Yang Yong is a Chinese photographer, painter and installation artist. His artworks are unpretentiously expressions of what is quintessentially new in China - the random, crowded, aimless triviality of sudden and unexpected prosperity.
Born in 1975, Yang Yong studied oil painting at the Art Institute of his native Sichuan and started experimenting with video and photography soon after graduating. His focus on photographing urban youth aims to document the ever-changing zeitgeist of his generation, China’s youth born in the 1970’s and 80’s. Part documentarian, part director, Yang Yong creates works that capture both intimacy and staged isolation.
The initial impression Yang Yong’s photographs make is one of self-consciousness. All the photographs are of women ostensibly posing in a variety of urban settings, and the images generically reflect different types of representation: snapshots, fashion photographs and stills from over-styled art films. Most were taken in artificial light, both exterior and interior, and some are nearly monochrome, glowing with a vivid orange or green light. These images focus on the beauty that becomes even more poignant when amplified by sorrow. Yang intones a universal melody of loneliness and need of protection.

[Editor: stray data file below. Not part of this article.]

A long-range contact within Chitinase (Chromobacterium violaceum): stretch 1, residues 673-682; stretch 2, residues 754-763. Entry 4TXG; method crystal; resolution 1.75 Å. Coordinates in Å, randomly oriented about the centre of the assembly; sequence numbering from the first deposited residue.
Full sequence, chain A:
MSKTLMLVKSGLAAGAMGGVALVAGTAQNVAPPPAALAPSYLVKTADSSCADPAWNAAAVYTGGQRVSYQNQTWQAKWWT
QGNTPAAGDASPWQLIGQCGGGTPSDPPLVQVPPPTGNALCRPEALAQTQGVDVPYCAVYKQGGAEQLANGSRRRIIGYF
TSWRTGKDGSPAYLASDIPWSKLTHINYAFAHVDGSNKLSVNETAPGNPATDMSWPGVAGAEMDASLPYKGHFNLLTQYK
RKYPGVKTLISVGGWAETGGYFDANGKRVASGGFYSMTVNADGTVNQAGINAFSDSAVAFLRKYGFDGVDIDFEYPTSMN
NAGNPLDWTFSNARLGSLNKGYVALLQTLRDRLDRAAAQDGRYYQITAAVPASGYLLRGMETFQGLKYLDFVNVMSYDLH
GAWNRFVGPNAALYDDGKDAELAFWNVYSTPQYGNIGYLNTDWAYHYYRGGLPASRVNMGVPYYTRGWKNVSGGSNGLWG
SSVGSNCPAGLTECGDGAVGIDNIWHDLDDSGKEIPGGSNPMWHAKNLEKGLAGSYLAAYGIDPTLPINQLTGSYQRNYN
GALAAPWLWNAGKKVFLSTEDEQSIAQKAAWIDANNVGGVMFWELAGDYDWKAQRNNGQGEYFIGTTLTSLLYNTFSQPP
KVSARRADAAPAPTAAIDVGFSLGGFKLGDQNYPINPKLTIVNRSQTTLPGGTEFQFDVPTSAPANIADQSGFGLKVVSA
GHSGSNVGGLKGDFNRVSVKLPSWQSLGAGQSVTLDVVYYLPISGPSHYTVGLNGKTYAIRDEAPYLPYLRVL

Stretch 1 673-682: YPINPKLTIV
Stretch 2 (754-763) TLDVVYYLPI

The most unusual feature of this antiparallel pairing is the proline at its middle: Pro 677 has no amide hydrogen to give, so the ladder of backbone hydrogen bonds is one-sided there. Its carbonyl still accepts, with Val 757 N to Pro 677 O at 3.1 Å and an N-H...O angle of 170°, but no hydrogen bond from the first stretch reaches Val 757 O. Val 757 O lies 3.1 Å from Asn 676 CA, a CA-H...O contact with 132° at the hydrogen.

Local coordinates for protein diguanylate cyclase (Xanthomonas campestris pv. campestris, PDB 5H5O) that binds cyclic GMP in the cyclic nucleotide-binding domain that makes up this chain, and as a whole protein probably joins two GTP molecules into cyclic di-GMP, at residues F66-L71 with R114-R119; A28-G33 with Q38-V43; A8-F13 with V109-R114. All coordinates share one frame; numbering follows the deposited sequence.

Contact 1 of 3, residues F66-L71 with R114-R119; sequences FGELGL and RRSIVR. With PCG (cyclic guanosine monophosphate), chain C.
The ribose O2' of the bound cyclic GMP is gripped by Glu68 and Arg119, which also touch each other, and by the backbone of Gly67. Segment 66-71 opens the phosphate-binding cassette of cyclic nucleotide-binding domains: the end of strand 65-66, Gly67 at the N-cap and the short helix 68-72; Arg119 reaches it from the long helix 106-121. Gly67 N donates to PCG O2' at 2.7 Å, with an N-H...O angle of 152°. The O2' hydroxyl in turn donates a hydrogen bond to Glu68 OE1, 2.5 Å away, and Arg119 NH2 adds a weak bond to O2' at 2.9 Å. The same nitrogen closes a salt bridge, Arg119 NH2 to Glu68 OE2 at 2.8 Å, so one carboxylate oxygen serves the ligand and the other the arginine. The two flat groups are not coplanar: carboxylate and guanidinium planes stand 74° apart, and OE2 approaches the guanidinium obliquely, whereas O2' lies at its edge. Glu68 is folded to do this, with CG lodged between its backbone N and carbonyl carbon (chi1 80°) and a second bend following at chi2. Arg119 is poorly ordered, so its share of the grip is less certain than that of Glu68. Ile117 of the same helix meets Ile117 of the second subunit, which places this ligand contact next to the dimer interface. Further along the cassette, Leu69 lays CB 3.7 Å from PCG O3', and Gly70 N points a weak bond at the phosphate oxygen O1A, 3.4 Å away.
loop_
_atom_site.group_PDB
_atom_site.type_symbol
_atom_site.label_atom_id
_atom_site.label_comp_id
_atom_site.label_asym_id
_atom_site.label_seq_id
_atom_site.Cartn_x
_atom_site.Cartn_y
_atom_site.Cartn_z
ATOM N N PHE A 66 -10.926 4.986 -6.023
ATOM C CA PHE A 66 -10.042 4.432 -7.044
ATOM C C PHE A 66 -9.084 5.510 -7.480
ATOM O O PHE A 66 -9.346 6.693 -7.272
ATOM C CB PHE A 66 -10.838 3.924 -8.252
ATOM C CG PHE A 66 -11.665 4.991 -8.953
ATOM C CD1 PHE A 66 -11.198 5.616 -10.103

Yang Yong’s models are young women from the province, friends of the photographer who often finance their existence through prostitution, with whom he spins a kind of high-gloss romance of his impressions of loneliness. As a pioneer of the South China counterculture, Yang Yong’s Cruel Diary of Youth series captured a pivotal moment in China’s history filled with a bewildering emptiness of the new life for all its promise. The melancholy registered in these images is all the more haunting for describing Shenzhen youth, often young country girls trying their luck in the big city and playing out their lives within the context of vast social change. His staged tableaux, shot mostly at night and on the streets, brood with melancholy and foreboding.
Yang Yong initially studied oil painting before making an international name for himself in photography in exhibitions at Berlin’s Hamburger Bahnhof and at the Venice Biennial. Since then, his work was featured in many other group and solo exhibitions across China, Europe and the United States.
The artist currently lives and works in Beijing.